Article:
# Hacking Tube

## CSAW CTF 2015 -- wyvern

Category: Reversing
Points: 500

Here they gave us another 64 bit ELF, which is apparently written in C++.

It will ask us to input a secret, and tell us if we failed or success. The checking secret part in the program was really hard to understand what the actual f*ck is it doing, so I decide to reverse only the critical part.

This is the partial pseudo code from the checking secret function. The variable legend was stored in the data segment 0x610138 with the initial value 0x73. Knowing that 0x73 >> 2 == 28, I'm guessing that the secret's length is going to be 28.

To verify the assumption, I launch the program with gdb, and set the breakpoint at the end of the checking secret function. Then, I start sending the input with different length. I found out that when the input length is 28, the return value will be 0, which is different from other inputs (return value = 0x1c). Although I don't know the exact secret ( because the return value should be 1 for the correct secret ), I'm now quite sure that the secret length should be 28.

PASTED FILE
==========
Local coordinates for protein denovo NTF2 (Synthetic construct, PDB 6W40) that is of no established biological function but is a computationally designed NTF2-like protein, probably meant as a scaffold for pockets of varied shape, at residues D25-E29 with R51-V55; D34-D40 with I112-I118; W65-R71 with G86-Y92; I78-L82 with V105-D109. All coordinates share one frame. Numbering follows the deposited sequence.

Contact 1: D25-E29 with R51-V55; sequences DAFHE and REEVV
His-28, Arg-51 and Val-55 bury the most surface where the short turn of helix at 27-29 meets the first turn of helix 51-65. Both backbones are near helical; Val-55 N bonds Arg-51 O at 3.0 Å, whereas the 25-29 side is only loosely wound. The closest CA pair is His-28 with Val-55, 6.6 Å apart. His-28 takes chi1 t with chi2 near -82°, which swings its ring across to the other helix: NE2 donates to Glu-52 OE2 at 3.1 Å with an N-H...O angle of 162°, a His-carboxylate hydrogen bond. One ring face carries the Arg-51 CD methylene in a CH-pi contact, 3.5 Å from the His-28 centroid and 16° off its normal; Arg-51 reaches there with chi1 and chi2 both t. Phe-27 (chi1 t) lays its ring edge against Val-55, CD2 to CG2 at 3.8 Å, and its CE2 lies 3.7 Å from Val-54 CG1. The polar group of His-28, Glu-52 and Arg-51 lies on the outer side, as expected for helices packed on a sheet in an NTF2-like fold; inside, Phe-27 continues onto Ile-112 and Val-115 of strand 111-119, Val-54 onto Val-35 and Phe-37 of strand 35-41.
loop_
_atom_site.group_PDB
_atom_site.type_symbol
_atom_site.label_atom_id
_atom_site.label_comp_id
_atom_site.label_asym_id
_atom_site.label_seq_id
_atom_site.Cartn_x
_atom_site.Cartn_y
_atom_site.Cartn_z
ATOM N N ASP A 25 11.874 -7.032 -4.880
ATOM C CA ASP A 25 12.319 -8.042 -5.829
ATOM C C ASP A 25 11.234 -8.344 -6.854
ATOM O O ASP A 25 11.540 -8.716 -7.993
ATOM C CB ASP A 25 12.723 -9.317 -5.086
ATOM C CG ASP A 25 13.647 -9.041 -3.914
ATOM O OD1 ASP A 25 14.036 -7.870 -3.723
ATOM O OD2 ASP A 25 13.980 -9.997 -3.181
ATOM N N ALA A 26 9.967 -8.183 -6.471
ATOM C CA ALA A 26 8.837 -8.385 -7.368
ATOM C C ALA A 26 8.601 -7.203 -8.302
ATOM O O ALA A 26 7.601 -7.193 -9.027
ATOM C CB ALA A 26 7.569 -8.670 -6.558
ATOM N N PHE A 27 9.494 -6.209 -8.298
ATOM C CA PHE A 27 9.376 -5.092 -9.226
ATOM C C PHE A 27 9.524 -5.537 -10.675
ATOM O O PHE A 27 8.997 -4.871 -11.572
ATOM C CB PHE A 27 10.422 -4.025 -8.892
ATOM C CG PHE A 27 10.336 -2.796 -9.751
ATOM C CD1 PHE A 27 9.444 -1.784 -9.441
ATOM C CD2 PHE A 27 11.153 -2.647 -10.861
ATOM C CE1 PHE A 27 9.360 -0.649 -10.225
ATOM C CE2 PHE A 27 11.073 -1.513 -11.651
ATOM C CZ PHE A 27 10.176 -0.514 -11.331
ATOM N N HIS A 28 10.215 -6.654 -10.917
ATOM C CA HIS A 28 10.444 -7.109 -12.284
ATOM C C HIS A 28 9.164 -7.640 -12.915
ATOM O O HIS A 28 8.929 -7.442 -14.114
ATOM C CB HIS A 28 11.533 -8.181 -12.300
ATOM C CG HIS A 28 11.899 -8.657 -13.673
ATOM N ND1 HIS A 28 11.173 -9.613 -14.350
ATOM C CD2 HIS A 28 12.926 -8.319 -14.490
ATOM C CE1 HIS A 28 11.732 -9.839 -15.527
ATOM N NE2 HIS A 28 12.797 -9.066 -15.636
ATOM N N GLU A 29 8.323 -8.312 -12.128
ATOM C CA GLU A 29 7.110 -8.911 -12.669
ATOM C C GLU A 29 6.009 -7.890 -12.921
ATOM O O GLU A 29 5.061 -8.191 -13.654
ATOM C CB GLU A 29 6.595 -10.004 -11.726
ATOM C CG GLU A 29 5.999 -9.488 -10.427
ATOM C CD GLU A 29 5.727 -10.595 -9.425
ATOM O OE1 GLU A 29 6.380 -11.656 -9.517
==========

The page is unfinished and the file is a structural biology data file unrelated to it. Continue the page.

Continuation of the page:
Now let's take a look at other part of the checking function:

It will be a pain in the ass if we try to reverse the whole checking algorithm, so we're going to find some critical point. Notice that there're some while loop and some if-else condition in the checking function, so I assume that maybe ( just maybe ) the checking function will process the input characters one by one. If the current character failed to pass some specific condition, it will break out the loop immediately, failing the check. If it pass the specific condition successfully, it will continue the loop and check the next byte, which means that it will run more instructions than the failing one.

It's like side-channel attack. We guess the current character, and count the instructions it ran. If we get a number that is larger than the others, we'll know that this might be the right character, and so we can move on to guessing the next character.

To achieve this, I use Intel pin to count the instructions number. Here's the script (written in ruby):

Run the script and wait a couple of minutes, we'll get the correct secret:

Verify the secret:

Cool! The flag is: dr4g0n_or_p4tric1an_it5_LLVM (without flag{})